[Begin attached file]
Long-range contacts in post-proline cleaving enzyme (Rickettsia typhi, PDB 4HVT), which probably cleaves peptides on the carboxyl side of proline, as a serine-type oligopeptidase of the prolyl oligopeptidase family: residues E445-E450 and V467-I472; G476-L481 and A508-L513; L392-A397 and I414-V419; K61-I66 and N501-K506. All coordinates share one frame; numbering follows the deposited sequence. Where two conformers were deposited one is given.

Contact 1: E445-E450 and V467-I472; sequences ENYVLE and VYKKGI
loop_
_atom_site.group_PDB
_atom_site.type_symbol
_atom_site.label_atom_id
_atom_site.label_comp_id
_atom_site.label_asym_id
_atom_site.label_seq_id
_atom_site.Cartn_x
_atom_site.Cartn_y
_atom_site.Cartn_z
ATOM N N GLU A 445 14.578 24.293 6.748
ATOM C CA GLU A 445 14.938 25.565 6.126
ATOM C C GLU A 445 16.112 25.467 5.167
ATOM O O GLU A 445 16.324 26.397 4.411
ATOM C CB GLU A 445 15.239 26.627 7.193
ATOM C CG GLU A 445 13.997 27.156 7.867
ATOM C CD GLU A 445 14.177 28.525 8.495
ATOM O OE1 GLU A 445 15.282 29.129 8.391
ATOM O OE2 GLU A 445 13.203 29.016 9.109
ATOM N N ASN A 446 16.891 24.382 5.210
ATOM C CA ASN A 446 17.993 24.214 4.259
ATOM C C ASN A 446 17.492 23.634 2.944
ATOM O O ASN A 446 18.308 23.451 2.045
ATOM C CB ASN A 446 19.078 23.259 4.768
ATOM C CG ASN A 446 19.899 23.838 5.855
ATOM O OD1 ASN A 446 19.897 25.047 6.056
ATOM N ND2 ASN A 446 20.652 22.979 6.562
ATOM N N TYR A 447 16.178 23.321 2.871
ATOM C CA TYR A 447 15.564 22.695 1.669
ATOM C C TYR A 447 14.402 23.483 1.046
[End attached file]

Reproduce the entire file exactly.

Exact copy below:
Long-range contacts in post-proline cleaving enzyme (Rickettsia typhi, PDB 4HVT), which probably cleaves peptides on the carboxyl side of proline, as a serine-type oligopeptidase of the prolyl oligopeptidase family: residues E445-E450 and V467-I472; G476-L481 and A508-L513; L392-A397 and I414-V419; K61-I66 and N501-K506. All coordinates share one frame; numbering follows the deposited sequence. Where two conformers were deposited one is given.

Contact 1: E445-E450 and V467-I472; sequences ENYVLE and VYKKGI
loop_
_atom_site.group_PDB
_atom_site.type_symbol
_atom_site.label_atom_id
_atom_site.label_comp_id
_atom_site.label_asym_id
_atom_site.label_seq_id
_atom_site.Cartn_x
_atom_site.Cartn_y
_atom_site.Cartn_z
ATOM N N GLU A 445 14.578 24.293 6.748
ATOM C CA GLU A 445 14.938 25.565 6.126
ATOM C C GLU A 445 16.112 25.467 5.167
ATOM O O GLU A 445 16.324 26.397 4.411
ATOM C CB GLU A 445 15.239 26.627 7.193
ATOM C CG GLU A 445 13.997 27.156 7.867
ATOM C CD GLU A 445 14.177 28.525 8.495
ATOM O OE1 GLU A 445 15.282 29.129 8.391
ATOM O OE2 GLU A 445 13.203 29.016 9.109
ATOM N N ASN A 446 16.891 24.382 5.210
ATOM C CA ASN A 446 17.993 24.214 4.259
ATOM C C ASN A 446 17.492 23.634 2.944
ATOM O O ASN A 446 18.308 23.451 2.045
ATOM C CB ASN A 446 19.078 23.259 4.768
ATOM C CG ASN A 446 19.899 23.838 5.855
ATOM O OD1 ASN A 446 19.897 25.047 6.056
ATOM N ND2 ASN A 446 20.652 22.979 6.562
ATOM N N TYR A 447 16.178 23.321 2.871
ATOM C CA TYR A 447 15.564 22.695 1.669
ATOM C C TYR A 447 14.402 23.483 1.046